Choosing Colors

A tip for choosing colors, especially colors for stripes or other types of patterns, that I learned in either my color theory class or my first photoshop class: take a picture and desaturate it to black and white.

Five skeins of neon yarn on a light wooden table: blue, pink, green, magenta, and purple from left to right. A speckled black skein sit above them.
Black and white version of the photo above with five skeins of yarn lined up with a sixth, smaller skein above them. The five skeins of yarn are in order of medium, medium, light, dark, dark

A bit easier to do now than it was back then when it involved actually getting out a digital camera, taking a picture, importing it to photoshop, and then changing the color. And I acknowledge that I was lucky to be able to do that a bit over a decade ago. Imagine that same process with black and white film and having to either develop it or take it to Walgreens. Yeah, pretty sure no one would do that.

Five skeins of neon yarn on a light wooden table: blue, magenta, pink, purple, and magenta from left to right. A speckled black skein sit above them.
Black and white version of the photo above with five skeins of yarn lined up with a sixth, smaller skein above them. The five skeins of yarn are in order of dark, dark, medium, dark, light

I was able to make each of these pictures in a matter of seconds right on my phone, and it makes all the difference. This shows you which ones are similar tones and can help you get whatever effect you are going for.

Five skeins of neon yarn on a light wooden table: purple, pink, magenta, green, and blue from left to right. A speckled black skein sit above them.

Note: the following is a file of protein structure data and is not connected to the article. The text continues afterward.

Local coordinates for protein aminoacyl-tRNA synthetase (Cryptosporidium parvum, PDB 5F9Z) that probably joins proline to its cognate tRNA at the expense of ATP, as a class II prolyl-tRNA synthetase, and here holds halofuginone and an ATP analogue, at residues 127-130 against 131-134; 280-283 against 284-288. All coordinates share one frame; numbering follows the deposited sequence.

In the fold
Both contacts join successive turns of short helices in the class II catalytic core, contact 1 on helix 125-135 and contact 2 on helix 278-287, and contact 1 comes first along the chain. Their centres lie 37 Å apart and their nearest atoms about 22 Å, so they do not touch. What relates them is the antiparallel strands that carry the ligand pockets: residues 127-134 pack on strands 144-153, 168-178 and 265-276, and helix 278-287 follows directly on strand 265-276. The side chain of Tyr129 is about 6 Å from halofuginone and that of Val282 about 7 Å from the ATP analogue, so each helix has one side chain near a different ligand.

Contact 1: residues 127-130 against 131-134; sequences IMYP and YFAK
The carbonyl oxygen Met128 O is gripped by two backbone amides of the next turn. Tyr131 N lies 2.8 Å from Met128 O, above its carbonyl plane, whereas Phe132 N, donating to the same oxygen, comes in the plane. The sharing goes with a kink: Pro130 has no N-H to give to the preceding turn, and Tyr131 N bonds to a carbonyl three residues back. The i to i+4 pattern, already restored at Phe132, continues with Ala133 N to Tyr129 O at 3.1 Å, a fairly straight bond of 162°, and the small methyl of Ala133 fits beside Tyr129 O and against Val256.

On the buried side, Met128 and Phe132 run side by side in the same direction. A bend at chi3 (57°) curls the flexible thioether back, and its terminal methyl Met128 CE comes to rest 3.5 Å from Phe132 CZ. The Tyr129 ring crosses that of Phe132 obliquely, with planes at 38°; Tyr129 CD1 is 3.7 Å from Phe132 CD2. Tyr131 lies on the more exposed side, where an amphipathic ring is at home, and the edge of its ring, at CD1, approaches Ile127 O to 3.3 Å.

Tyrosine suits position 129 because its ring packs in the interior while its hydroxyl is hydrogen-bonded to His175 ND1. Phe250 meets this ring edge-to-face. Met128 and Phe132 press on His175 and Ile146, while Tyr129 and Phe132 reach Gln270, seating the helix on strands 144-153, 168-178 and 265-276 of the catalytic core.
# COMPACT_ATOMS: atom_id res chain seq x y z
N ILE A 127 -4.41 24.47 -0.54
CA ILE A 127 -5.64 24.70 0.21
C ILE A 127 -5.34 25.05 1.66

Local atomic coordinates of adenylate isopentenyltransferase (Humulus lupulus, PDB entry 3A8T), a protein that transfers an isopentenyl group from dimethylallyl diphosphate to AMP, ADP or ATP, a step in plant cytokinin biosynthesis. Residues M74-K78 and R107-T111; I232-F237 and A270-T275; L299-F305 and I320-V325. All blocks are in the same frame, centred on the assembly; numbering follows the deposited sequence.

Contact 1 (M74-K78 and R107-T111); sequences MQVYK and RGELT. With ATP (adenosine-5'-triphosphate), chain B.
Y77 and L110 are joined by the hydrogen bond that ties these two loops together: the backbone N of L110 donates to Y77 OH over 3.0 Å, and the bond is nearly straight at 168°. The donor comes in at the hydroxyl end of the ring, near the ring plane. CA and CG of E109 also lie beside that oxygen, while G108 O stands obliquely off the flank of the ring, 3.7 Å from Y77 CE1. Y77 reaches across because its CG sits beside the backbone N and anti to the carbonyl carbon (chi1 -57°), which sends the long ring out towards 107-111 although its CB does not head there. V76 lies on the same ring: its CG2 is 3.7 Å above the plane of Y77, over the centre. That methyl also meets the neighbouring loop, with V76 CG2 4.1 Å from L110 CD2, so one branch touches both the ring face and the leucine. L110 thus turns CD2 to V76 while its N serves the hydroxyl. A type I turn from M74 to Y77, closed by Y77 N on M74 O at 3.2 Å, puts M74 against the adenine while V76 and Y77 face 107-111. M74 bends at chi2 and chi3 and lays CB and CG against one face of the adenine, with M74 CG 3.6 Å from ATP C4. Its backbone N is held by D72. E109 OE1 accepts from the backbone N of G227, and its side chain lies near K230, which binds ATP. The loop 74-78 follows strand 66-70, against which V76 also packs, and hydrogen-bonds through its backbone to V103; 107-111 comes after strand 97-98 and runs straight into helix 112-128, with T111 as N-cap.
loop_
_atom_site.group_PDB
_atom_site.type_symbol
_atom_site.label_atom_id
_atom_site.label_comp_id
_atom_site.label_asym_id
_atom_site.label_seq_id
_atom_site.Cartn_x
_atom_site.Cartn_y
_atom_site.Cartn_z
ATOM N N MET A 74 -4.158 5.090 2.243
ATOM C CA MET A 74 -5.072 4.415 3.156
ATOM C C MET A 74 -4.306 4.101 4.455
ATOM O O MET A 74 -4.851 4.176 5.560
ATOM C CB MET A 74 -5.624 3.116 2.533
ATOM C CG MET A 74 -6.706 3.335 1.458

Black and white version of the photo above with five skeins of yarn lined up with a sixth, smaller skein above them. The five skeins of yarn are in order of dark, medium, dark, light, dark

I wanted contrast in my stripes, so I chose this order. If I had wanted more of a gradient, even with the bright colors, I could’ve rearranged the first group to pull the lightest out of the center and place it to the end.


Find me on Ko-Fi, Instagram, Ribblr, Etsy, and Twitter.

Knit Cotton Tee Shirt – Finished!

This shirt started from a tutorial posted by Lauren of Motherofpurl1 on Instagram on how to do an I-cord cast on. I knew immediately I needed to make a shirt with one, and I had a good handful of this DMC Natura yarn left in my stash from a trip to France about 8 years ago.

I wasn’t sure about getting the collar over my head, so I decided to add a small keyhole opening to the back and left myself a long enough tail to crochet a small chain of a few stitches to act as a buttonhole. I even had a near-perfect match of a tiny button in my button bin. (And the opening ended up being completely unnecessary, but it’s cute)

I used each yarn until I ran out of what I had left, hence the uneven stripes. But I managed to have similar enough amounts to make it look like the stripes are intentionally large and small like that.

I ended the bottom and the sleeves with just some 2×2 ribbing and my usual bind off of Jeny’s Surprisingly Stretchy Bind Off. Because of the natural yarn restrictions, I did the sleeve edges right after connecting the body at the underarm before using the rest of the pink yarn in the body.

I did very minimal shaping at the chest, just a few increases above and decreases below on the front, plus a few increases at the sides of the hips, but mainly the body is just plain stockinette after the raglan sleeves.

This was just a stash-busting project for myself and not an actual design, but it was a fun “mindless” knit between a bunch of design projects and a test project for another designer.


Find me on Ko-Fi, Instagram, Ribblr, Etsy, and Twitter.